Sometimes, things go wrong. Very wrong. Servers fail. Systems crash. What’s important isn’t that a catastrophe happened; what’s important is how you handled it. You are facing a moment of truth.

A service failure is not the end of your relationship with a client — far from it. In fact, service failure is an invitation to build a stronger relationship going forward. How you handle a service failure is more important to most clients than whatever the service failure was in the first place.

So how do you prepare? First, conceptualize the sorts of problems that can arise.  Keep it simple: you have critical problems and you have common problems. The more critical or common a problem is, the more you need to have a plan to deal with it.

In fact, having a plan for the more unusual issues is even more important because those are the situations where you won’t have immediate recall of what to do. Imagine a client calls with a corrupt database. You don’t know how it got corrupted, and don’t need the grief of you, the client, and a third-party vendor all in a Mexican standoff, arguing about who’s fault it is.

What you need is a plan to restore the database as quickly as possible. If you have the steps to do this documented, you can start work on restoring the database right away. So instead of a debacle and a week-long database recovery effort, you have a smooth process that can get the client back up and running within a few hours.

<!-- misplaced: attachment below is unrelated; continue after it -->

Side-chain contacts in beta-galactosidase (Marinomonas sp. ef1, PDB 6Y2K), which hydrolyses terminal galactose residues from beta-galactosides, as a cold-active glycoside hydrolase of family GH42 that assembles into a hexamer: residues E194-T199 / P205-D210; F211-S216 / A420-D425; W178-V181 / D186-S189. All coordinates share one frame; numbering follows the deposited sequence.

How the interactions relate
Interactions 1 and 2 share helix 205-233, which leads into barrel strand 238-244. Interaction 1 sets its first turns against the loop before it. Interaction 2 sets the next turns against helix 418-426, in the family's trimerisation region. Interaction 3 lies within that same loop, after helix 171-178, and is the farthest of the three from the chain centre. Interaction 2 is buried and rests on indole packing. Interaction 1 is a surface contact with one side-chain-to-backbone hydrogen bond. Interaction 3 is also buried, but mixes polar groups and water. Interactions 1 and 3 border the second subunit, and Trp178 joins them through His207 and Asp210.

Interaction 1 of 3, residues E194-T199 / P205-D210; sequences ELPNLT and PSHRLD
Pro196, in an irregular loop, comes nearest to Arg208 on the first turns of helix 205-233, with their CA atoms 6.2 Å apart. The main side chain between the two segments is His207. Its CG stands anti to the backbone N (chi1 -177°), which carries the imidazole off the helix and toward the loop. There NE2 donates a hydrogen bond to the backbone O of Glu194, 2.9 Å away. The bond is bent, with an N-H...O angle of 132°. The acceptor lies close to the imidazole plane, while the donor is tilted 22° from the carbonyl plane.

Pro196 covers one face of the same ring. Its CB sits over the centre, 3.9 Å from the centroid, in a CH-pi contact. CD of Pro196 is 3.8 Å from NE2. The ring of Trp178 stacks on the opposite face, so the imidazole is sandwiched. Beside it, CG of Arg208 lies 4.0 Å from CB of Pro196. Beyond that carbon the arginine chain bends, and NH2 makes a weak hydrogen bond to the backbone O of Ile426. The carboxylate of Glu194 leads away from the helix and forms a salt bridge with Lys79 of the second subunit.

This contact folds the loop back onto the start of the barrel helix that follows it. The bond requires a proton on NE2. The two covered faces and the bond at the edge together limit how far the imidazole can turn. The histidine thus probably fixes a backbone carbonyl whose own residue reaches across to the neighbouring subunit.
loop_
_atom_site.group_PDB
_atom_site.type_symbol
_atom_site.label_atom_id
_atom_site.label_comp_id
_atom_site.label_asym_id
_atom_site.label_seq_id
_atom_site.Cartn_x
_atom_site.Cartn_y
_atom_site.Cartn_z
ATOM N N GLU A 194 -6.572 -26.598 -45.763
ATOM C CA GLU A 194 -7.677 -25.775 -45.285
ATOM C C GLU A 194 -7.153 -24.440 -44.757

There are three keys to service recovery:

  • Preparation
  • Documentation
  • Empathy

Preparation

Have plans in place for the most common and critical problems. Even think of a few highly unlikely but critical issues — natural disasters, fires, etc. — and make sure you have a plan for those.

Documentation

Document all of these plans. Make sure you know where they are. Make sure your team knows where they are, and what their roles will be if a plan ever needs to be implemented. If they have to wait around waiting for you to show up and save the day, that is not to the benefit of the client.

Empathy

Empathy is also powerful — your client is likely experiencing emotional distress when crisis hits. You have to respond in a manner that calms them and creates trust. Remember that empathy alone does not solve problems. Own the mistake if it was yours, but otherwise move quickly to restore confidence. Appearing disorganized, unable or unwilling to help will lose you that client forever. But taking control immediately to resolve the situation will strengthen client loyalty.

Of course, you’d prefer to not have catastrophes in the first place, but more than that your clients will measure you on your ability to handle them. Service recovery is a key moment to create stronger loyalty from your clients, and it starts with having the information you need to help sitting at your fingertips.


What thousands of MSPs have come to discover is that IT Glue can act as a central hub for all of the information they need in order to better serve their clients and staff. IT Glue also allows businesses to get the information out of their team’s heads and store it in a place where everyone in the organization can easily access it. We are a proven, best practices-driven IT documentation platform packed with features designed to help you maximize efficiency.


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